Hydroglossum heterodoxum (Kunze) T.Moore
Hydroglossum spectabile Liebm.
Lygodictyon heterodoxum (Kunze) J.Sm.
Lygodium heterodoxum is a slender, evergreen, climbing fern with a short-creeping rhizome[
]. All species of the genus have an elongated climbing rachis (leaf stem) that has the capacity for indefinite growth, often reaching lengths of several metres. It twines around other plants for support, often climbing up from the shade into a sunny position[
The plant is harvested from the wild for local use of its stems, which are used in basketry.
Although we have found no reports of toxicity for this species, a number of ferns contain carcinogens so some caution is advisable[
Many ferns also contain thiaminase, an enzyme that robs the body of its vitamin B complex. In small quantities this enzyme will do no harm to people eating an adequate diet that is rich in vitamin B, though large quantities can cause severe health problems. The enzyme is destroyed by heat or thorough drying, so cooking the plant will remove the thiaminase[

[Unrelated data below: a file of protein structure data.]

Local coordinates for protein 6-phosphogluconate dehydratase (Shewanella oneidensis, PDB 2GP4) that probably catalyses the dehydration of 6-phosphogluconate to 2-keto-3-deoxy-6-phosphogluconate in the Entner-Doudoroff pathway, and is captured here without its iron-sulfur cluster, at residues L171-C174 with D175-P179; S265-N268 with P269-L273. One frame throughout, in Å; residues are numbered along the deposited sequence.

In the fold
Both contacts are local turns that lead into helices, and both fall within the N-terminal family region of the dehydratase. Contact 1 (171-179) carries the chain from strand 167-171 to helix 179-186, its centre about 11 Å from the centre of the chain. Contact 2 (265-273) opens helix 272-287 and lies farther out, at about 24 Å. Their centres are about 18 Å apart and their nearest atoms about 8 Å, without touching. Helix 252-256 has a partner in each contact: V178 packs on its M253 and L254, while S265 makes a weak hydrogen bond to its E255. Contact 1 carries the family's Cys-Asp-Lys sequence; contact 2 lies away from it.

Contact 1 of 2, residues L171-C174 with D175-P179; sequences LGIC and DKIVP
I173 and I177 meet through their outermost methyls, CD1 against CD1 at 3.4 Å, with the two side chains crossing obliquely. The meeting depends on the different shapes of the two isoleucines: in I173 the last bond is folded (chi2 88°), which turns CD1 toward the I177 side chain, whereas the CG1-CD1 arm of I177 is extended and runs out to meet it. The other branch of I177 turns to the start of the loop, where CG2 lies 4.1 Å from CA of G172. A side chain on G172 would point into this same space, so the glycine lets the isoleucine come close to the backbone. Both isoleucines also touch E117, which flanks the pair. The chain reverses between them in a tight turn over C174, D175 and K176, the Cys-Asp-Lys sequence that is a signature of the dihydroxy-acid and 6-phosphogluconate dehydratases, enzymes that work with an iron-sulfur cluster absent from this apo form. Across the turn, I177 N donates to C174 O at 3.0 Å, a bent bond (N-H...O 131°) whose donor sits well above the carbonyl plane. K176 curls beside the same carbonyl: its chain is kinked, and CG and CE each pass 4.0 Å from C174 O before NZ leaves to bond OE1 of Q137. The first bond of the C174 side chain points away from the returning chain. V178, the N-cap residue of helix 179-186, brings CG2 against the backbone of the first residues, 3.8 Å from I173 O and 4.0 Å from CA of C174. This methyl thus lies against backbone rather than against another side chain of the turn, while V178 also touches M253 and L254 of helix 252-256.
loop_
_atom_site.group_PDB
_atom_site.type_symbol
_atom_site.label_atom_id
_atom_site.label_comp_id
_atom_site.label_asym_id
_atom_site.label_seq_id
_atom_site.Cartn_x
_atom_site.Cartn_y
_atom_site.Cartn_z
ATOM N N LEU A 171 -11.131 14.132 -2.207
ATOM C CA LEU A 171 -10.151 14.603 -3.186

Central America - Costa Rica to Mexico.
Scandent or trailing on trees, shrubs and herbs, in forests and damp thickets at elevations from sea level to 1,000 metres[
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The roots can be planted in a shady position, allowing the plant to climb up into the sun[
]. Prefers a neutral to slightly acid soil[
The petiole and lower parts of the rachis (leaf stem) are used in basket making[
]. They are considered to be better than 'mimbre,' the vining stem of Monstera or Philodendron, which is sold in the local markets[
Serpentine layering. An actively growing frond is pinned down onto the soil surface at each node, where it may root and shoot out as a new plant[
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